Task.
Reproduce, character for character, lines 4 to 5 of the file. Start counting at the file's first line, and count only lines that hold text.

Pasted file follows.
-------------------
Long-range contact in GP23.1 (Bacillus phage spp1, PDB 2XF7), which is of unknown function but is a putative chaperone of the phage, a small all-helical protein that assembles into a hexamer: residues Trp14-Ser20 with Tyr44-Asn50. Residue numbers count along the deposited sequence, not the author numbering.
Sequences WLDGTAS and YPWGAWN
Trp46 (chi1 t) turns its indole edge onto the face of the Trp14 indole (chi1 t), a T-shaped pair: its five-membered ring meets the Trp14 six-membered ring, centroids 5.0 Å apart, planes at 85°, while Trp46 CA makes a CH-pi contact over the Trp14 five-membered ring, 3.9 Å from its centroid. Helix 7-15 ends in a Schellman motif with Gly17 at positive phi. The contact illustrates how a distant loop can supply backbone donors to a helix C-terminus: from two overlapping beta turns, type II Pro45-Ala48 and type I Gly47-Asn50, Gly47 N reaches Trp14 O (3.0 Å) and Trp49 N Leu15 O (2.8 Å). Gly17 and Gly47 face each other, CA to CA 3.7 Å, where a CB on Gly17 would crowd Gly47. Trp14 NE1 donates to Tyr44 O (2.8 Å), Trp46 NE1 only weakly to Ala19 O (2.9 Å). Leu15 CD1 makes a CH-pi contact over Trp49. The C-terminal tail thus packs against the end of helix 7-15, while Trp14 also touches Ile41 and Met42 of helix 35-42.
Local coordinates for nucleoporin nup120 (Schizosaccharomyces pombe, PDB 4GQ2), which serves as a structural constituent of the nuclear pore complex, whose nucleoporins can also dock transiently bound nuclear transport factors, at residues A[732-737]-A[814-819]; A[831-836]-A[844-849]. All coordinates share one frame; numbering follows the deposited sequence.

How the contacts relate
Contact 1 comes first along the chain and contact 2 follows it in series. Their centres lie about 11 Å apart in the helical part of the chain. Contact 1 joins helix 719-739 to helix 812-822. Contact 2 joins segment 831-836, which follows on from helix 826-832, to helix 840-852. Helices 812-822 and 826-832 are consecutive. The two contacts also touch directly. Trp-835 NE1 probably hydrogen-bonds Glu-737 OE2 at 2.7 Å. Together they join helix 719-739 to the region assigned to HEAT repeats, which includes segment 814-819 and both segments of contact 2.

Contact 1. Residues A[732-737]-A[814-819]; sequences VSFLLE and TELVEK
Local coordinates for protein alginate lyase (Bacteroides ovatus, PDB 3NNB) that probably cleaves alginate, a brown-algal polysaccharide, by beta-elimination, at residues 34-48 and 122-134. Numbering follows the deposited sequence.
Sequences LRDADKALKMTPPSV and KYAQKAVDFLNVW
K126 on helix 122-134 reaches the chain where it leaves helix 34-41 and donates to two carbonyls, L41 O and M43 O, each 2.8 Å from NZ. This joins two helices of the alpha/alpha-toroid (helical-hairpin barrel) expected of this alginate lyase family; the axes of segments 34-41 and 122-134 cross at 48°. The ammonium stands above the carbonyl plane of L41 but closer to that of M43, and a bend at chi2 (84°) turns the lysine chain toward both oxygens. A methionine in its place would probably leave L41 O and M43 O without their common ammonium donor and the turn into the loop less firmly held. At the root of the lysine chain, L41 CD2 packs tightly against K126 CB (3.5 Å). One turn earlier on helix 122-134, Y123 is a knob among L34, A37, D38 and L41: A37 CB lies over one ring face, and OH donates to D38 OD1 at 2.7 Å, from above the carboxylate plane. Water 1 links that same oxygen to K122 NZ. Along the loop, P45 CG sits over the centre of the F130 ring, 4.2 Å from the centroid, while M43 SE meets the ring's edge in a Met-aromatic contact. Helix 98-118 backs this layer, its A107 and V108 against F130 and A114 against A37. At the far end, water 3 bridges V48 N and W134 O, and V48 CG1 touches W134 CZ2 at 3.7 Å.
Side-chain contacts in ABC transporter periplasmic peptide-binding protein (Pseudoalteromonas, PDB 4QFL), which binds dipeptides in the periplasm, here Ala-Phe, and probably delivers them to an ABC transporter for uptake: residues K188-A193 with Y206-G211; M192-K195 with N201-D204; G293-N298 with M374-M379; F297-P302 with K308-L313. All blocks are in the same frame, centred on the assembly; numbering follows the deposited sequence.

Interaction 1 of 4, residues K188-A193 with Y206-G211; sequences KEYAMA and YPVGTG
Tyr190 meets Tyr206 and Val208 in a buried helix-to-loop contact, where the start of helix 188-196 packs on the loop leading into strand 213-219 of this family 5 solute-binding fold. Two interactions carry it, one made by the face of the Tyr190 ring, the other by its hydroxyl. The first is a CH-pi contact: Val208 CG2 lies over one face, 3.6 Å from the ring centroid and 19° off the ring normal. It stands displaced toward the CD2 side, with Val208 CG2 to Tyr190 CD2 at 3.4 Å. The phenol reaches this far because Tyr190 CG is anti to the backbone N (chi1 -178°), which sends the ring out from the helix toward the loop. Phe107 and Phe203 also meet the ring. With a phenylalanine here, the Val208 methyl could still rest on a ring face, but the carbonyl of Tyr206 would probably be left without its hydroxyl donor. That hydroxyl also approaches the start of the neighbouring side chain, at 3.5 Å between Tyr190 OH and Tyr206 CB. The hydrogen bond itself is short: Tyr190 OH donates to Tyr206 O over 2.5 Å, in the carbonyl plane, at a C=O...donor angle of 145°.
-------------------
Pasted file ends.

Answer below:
Local coordinates for nucleoporin nup120 (Schizosaccharomyces pombe, PDB 4GQ2), which serves as a structural constituent of the nuclear pore complex, whose nucleoporins can also dock transiently bound nuclear transport factors, at residues A[732-737]-A[814-819]; A[831-836]-A[844-849]. All coordinates share one frame; numbering follows the deposited sequence.

How the contacts relate